Shannahan Crane & Hoist

The Ins and Outs of Proper Jib Crane Care

Analysts expect the global overhead crane market to be worth more than $7.4 billion by 2031. Jib cranes are part of this strong growth.

Are you considering buying a jib crane? Or do you want to optimize the use of the jib crane you have now?

Proper care and maintenance of your jib crane help ensure you get the most benefit from this versatile piece of equipment. Learn more here about how to keep your crane working its best.

What Is a Jib Crane?

A jib crane is a type of overhead lifting device. Jib cranes are ideal for repetitive and unique lifting tasks in a smaller work area. Several different jib crane systems are available:

  • Free standing
  • Foundationless
  • Mast type
  • Wall mounted

Understanding which type you have will help you maintain it better.

Jib cranes have a simple design. They’re easier to operate than workstation, bridge, or gantry cranes. They need less maintenance because they have fewer parts to potentially break down.

Regular maintenance and good upkeep are still important, though. Following best practices will keep your jib crane in top working condition.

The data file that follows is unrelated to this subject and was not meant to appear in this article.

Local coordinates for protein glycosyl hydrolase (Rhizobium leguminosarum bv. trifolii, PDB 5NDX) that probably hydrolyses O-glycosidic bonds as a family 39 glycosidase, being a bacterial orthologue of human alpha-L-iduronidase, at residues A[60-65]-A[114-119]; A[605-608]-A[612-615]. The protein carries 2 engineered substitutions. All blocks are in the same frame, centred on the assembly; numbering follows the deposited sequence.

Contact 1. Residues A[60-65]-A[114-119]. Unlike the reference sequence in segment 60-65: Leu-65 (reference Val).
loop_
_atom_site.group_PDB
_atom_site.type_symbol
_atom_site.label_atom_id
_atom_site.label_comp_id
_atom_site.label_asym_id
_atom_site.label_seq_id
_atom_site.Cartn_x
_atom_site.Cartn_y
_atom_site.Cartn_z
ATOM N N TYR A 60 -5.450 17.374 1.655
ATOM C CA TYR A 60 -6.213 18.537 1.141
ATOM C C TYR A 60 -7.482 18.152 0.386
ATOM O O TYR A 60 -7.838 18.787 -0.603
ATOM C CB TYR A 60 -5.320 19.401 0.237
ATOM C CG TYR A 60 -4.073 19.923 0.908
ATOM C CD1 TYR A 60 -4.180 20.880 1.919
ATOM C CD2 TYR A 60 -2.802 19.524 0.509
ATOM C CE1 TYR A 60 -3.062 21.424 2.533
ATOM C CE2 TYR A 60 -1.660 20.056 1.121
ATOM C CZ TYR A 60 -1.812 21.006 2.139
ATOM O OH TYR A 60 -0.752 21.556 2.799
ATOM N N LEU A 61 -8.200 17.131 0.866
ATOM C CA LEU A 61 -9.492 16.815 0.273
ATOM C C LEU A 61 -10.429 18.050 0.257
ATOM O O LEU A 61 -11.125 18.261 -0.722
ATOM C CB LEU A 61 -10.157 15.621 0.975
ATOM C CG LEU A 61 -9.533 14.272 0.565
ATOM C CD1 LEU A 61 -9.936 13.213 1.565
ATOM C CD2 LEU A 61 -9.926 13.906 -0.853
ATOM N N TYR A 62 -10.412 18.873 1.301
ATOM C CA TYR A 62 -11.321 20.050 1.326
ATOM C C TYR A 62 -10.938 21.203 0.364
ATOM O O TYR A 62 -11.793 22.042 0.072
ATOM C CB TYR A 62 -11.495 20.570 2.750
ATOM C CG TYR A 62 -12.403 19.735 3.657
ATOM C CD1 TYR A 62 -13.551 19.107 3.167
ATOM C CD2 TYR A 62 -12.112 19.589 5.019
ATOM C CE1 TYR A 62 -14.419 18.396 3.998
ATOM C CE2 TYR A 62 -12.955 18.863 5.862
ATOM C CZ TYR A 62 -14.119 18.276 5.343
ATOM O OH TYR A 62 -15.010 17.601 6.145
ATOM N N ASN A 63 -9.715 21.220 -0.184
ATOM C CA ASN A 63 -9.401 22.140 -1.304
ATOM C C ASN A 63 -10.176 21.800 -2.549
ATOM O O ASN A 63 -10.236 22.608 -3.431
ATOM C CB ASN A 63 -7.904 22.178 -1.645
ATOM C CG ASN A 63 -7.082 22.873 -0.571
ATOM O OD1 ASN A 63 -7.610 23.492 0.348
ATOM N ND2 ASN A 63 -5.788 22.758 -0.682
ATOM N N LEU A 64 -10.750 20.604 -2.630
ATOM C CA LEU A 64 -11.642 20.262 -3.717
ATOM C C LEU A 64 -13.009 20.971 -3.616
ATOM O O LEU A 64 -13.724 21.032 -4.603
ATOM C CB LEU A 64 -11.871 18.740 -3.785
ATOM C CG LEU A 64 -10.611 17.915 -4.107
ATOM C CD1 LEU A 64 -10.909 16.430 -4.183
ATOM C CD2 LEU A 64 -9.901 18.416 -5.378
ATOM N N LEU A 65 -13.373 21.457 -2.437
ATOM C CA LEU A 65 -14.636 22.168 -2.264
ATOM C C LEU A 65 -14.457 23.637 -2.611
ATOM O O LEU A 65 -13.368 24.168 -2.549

Free standing

Free standing jib cranes are very popular because you can install them anywhere. However, a free standing jib crane needs a special foundation. Free standing jib cranes have a greater capacity and longer span than other types of jib cranes.


Foundationless jib cranes are a type of free standing crane. They’re slab-mounted and bolted to reinforced concrete for indoor use. Installation is faster because you don’t have to wait for a poured concrete foundation.

Mast Type

Mast type jib cranes get additional support from an existing overhead beam or structure. As a result, they only need 6″ of reinforced concrete to support the crane on the ground.


A wall mounted jib crane mounts to a wall or building support column. It takes up less space than other jib cranes because it doesn’t need any floor or foundation support. Wall mounted jib cranes are more economical.

Free standing, foundationless, and mast type jib cranes give you 360º of rotation. Wall mounted jib cranes give you 180º-200º of rotation.

Gorbel Freestanding Workstation Jib Crane yellow
Gorbel Freestanding Workstation Jib Crane yellow

Start with a Quality Installation